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A blog post over here, by author Erica Smith, about the ever-present tension in historical fiction/historical romance writing between historical accuracy and reader entertainment.  Do follow the outbound links; they lead to yet more discussion and commentary by other writers in the field.

It’s an ongoing matter of contention, apparently, and (to my eye, at least) yet another angle on an old argument.  Classical tabletop wargamers used to (and for all I know, still do) debate for hours about the relative virtues of simulation and playability – the more accurate the simulation in a particular scenario, the less evenly-balanced the game.  Likewise, back in the days when I was active in the Society for Creative Anachronism, the “fun versus authenticity” debates were a staple of the local discourse.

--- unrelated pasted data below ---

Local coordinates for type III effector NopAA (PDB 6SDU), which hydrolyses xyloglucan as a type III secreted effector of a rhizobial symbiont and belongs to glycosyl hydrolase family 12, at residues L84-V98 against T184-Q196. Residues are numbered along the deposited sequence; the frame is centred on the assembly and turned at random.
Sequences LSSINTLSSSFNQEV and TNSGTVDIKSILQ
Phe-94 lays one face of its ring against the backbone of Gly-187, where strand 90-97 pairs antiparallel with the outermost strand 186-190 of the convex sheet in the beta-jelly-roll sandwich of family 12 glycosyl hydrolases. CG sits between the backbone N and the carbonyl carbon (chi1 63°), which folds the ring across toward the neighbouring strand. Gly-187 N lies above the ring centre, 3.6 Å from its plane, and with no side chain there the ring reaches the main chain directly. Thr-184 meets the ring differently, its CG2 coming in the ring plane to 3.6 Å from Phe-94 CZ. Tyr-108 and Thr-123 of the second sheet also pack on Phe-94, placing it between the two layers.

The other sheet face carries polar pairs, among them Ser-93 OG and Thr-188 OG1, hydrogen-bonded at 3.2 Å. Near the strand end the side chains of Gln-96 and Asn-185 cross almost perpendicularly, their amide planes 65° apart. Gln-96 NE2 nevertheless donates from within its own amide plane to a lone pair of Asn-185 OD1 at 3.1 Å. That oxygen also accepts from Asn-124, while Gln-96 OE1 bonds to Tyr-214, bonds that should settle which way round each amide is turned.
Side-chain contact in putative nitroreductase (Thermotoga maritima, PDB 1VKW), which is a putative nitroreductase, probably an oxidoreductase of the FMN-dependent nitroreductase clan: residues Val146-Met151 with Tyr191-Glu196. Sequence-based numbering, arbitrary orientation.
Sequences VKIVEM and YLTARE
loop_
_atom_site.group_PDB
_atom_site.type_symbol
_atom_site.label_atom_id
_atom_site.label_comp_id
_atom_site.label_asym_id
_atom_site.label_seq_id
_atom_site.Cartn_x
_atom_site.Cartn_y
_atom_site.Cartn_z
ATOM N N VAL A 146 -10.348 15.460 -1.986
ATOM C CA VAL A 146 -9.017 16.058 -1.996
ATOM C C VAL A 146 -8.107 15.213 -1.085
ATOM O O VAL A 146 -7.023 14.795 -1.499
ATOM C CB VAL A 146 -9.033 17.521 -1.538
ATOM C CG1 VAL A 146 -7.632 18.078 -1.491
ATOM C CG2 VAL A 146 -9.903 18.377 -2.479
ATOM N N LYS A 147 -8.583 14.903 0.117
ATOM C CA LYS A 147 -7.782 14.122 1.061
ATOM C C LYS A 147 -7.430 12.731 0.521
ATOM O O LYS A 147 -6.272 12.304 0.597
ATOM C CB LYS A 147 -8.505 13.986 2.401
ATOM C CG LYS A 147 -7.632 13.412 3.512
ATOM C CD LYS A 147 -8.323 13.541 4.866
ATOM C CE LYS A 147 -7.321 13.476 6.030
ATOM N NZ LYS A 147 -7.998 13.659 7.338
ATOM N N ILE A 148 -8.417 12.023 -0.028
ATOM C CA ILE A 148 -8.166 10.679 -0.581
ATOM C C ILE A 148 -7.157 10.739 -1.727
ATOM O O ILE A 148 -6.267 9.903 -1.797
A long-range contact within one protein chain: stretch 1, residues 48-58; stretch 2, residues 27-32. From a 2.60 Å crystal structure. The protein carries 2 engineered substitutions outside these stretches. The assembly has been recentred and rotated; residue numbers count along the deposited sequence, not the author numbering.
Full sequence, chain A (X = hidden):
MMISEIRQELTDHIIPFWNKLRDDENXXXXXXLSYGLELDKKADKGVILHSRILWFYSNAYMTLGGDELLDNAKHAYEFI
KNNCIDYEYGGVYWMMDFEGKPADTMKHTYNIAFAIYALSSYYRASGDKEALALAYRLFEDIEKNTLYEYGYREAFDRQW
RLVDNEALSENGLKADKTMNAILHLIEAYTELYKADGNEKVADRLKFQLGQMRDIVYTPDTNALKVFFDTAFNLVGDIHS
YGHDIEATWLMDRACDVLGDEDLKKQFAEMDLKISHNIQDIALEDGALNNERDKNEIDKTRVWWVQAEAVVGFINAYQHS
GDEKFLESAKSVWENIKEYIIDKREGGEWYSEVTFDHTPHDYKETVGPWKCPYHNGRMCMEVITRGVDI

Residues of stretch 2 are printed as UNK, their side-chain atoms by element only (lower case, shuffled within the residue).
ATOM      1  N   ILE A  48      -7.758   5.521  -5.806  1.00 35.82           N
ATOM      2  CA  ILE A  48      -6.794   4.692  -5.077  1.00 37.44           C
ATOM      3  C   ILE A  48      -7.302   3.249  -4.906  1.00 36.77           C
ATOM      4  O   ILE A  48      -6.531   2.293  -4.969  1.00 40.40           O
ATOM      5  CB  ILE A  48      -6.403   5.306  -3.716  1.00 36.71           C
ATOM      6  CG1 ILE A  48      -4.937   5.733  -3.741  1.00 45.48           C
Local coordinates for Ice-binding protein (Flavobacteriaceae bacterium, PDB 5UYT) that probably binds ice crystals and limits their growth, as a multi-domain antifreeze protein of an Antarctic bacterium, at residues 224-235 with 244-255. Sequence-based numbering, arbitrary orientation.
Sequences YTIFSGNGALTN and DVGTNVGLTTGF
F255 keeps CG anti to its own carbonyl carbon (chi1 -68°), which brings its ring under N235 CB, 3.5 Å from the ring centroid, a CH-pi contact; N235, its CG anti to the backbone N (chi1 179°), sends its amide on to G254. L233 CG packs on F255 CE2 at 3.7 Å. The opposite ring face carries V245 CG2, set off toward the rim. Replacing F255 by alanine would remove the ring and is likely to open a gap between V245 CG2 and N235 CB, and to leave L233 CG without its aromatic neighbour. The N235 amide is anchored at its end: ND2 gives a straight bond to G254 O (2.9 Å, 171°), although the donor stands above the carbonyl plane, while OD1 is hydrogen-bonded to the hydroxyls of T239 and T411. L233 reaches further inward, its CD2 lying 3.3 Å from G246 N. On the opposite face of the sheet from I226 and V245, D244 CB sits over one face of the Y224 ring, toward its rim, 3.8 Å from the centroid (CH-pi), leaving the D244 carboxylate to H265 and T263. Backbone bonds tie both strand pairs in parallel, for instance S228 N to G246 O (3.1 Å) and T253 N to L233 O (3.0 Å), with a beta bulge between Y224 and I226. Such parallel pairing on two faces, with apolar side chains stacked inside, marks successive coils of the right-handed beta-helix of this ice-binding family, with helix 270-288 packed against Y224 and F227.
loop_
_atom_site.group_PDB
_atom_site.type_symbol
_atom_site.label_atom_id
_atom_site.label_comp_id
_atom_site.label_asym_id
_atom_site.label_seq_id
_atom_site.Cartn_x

I’m a big fan of fun and playability, as a general rule (otherwise, I’d never have been able to watch the historical flashbacks in Buffy and Angel with a straight face); but I’m also a fan of historical fiction and romance played according to the strict rules of the game, which includes taking into account the fact that people in the past were not men and women just like us only in funny costumes.

I suppose it’s kind of liking both authentic, straight-from-the-source Italian cooking and the spaghetti-and-meatballs your born-and-raised-in-the-heart-of-Texas mother used to make at home.  Which one you want on a particular day depends a lot upon how you feel at the time . . . and they’re both of them good, too, just as long as you remember that they’re not the same thing.